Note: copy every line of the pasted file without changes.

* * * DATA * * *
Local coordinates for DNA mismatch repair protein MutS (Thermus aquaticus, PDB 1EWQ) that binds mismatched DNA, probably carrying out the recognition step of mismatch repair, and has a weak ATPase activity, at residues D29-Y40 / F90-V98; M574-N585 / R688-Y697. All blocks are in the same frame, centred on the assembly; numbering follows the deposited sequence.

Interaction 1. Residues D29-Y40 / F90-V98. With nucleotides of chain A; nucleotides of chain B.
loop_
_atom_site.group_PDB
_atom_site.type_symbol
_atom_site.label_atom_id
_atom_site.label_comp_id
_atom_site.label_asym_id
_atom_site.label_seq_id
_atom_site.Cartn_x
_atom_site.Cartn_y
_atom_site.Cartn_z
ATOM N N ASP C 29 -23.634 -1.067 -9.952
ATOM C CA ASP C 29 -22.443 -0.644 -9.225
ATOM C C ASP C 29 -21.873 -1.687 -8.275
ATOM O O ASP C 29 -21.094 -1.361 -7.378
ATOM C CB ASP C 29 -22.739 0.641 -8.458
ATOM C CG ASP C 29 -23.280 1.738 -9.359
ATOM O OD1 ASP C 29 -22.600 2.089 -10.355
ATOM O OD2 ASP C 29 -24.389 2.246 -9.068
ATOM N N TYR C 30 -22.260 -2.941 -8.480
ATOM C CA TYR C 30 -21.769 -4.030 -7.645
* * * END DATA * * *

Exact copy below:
Local coordinates for DNA mismatch repair protein MutS (Thermus aquaticus, PDB 1EWQ) that binds mismatched DNA, probably carrying out the recognition step of mismatch repair, and has a weak ATPase activity, at residues D29-Y40 / F90-V98; M574-N585 / R688-Y697. All blocks are in the same frame, centred on the assembly; numbering follows the deposited sequence.

Interaction 1. Residues D29-Y40 / F90-V98. With nucleotides of chain A; nucleotides of chain B.
loop_
_atom_site.group_PDB
_atom_site.type_symbol
_atom_site.label_atom_id
_atom_site.label_comp_id
_atom_site.label_asym_id
_atom_site.label_seq_id
_atom_site.Cartn_x
_atom_site.Cartn_y
_atom_site.Cartn_z
ATOM N N ASP C 29 -23.634 -1.067 -9.952
ATOM C CA ASP C 29 -22.443 -0.644 -9.225
ATOM C C ASP C 29 -21.873 -1.687 -8.275
ATOM O O ASP C 29 -21.094 -1.361 -7.378
ATOM C CB ASP C 29 -22.739 0.641 -8.458
ATOM C CG ASP C 29 -23.280 1.738 -9.359
ATOM O OD1 ASP C 29 -22.600 2.089 -10.355
ATOM O OD2 ASP C 29 -24.389 2.246 -9.068
ATOM N N TYR C 30 -22.260 -2.941 -8.480
ATOM C CA TYR C 30 -21.769 -4.030 -7.645